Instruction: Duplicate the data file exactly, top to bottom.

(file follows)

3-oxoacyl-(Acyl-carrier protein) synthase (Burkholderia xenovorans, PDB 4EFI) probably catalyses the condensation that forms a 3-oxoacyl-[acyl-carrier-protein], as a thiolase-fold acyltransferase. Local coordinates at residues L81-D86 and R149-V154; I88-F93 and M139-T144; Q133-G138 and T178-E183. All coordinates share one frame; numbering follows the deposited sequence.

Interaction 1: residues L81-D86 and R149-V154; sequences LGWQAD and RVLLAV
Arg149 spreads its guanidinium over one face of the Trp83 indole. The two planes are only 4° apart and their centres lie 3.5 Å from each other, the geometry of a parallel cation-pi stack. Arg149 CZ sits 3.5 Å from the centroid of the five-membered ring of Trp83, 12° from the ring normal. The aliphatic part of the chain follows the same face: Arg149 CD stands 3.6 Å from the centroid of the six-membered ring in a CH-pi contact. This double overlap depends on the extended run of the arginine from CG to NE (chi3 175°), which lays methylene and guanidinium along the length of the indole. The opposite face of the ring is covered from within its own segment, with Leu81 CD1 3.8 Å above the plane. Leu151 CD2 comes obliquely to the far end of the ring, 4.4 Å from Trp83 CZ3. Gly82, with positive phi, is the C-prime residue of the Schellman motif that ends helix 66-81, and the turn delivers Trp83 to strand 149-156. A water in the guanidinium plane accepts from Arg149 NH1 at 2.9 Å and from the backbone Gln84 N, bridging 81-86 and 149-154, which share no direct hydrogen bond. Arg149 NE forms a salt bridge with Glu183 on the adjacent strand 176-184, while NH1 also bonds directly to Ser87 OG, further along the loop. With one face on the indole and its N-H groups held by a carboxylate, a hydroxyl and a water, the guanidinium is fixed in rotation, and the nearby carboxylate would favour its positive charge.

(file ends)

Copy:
3-oxoacyl-(Acyl-carrier protein) synthase (Burkholderia xenovorans, PDB 4EFI) probably catalyses the condensation that forms a 3-oxoacyl-[acyl-carrier-protein], as a thiolase-fold acyltransferase. Local coordinates at residues L81-D86 and R149-V154; I88-F93 and M139-T144; Q133-G138 and T178-E183. All coordinates share one frame; numbering follows the deposited sequence.

Interaction 1: residues L81-D86 and R149-V154; sequences LGWQAD and RVLLAV
Arg149 spreads its guanidinium over one face of the Trp83 indole. The two planes are only 4° apart and their centres lie 3.5 Å from each other, the geometry of a parallel cation-pi stack. Arg149 CZ sits 3.5 Å from the centroid of the five-membered ring of Trp83, 12° from the ring normal. The aliphatic part of the chain follows the same face: Arg149 CD stands 3.6 Å from the centroid of the six-membered ring in a CH-pi contact. This double overlap depends on the extended run of the arginine from CG to NE (chi3 175°), which lays methylene and guanidinium along the length of the indole. The opposite face of the ring is covered from within its own segment, with Leu81 CD1 3.8 Å above the plane. Leu151 CD2 comes obliquely to the far end of the ring, 4.4 Å from Trp83 CZ3. Gly82, with positive phi, is the C-prime residue of the Schellman motif that ends helix 66-81, and the turn delivers Trp83 to strand 149-156. A water in the guanidinium plane accepts from Arg149 NH1 at 2.9 Å and from the backbone Gln84 N, bridging 81-86 and 149-154, which share no direct hydrogen bond. Arg149 NE forms a salt bridge with Glu183 on the adjacent strand 176-184, while NH1 also bonds directly to Ser87 OG, further along the loop. With one face on the indole and its N-H groups held by a carboxylate, a hydroxyl and a water, the guanidinium is fixed in rotation, and the nearby carboxylate would favour its positive charge.